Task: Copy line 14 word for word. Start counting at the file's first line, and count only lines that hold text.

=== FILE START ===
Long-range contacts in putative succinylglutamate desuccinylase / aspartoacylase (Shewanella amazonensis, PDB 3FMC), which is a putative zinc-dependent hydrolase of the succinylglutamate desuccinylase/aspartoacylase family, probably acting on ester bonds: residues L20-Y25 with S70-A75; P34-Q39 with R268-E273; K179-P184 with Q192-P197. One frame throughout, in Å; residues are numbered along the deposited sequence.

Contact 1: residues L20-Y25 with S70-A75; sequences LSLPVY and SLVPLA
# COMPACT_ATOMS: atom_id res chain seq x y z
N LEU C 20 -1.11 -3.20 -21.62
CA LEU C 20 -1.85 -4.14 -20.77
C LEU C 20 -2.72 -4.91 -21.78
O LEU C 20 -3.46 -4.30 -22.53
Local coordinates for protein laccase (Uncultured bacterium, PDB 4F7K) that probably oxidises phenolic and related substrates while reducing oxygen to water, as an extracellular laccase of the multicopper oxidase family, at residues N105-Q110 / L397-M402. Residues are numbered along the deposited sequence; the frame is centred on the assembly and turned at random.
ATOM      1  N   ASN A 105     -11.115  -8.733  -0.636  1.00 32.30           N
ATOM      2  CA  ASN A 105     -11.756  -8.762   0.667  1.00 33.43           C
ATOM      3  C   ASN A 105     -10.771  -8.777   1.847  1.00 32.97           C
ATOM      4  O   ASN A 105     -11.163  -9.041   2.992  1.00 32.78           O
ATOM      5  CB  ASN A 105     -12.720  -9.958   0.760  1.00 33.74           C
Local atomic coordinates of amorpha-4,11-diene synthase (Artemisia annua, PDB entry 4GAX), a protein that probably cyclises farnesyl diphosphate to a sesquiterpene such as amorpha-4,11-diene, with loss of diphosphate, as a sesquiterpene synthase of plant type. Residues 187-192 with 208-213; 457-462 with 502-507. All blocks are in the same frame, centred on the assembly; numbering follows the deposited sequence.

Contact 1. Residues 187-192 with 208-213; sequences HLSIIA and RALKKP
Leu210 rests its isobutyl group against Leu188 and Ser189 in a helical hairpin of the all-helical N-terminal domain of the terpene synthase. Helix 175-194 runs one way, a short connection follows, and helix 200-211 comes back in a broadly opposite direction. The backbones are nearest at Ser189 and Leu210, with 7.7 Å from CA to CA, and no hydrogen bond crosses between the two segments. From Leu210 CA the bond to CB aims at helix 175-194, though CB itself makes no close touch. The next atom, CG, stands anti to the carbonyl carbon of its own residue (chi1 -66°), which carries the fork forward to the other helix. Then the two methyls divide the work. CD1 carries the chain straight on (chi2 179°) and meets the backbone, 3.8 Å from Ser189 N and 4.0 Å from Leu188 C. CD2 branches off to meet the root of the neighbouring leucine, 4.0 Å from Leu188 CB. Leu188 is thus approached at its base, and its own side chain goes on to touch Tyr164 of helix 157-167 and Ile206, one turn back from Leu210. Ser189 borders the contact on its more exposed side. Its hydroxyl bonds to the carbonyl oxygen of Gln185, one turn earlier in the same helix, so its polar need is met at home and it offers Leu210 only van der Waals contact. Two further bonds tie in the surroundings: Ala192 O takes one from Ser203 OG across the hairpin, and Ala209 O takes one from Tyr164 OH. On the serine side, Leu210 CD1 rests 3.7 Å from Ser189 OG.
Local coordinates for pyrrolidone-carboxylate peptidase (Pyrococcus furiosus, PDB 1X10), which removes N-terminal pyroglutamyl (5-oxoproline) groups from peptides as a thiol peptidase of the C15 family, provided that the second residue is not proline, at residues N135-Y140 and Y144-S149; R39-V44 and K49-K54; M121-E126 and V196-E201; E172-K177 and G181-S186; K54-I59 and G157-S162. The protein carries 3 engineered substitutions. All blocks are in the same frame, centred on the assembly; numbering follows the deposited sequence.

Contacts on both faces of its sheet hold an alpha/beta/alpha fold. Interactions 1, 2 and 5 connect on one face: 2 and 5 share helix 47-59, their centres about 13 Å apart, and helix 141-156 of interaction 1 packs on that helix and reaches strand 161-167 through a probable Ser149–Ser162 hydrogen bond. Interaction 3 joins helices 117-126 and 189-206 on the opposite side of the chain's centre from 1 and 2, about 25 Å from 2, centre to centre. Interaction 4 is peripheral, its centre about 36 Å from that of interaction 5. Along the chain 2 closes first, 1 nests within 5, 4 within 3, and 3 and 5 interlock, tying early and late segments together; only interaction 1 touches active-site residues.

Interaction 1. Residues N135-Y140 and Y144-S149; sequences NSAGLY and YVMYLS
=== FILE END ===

Local atomic coordinates of amorpha-4,11-diene synthase (Artemisia annua, PDB entry 4GAX), a protein that probably cyclises farnesyl diphosphate to a sesquiterpene such as amorpha-4,11-diene, with loss of diphosphate, as a sesquiterpene synthase of plant type. Residues 187-192 with 208-213; 457-462 with 502-507. All blocks are in the same frame, centred on the assembly; numbering follows the deposited sequence.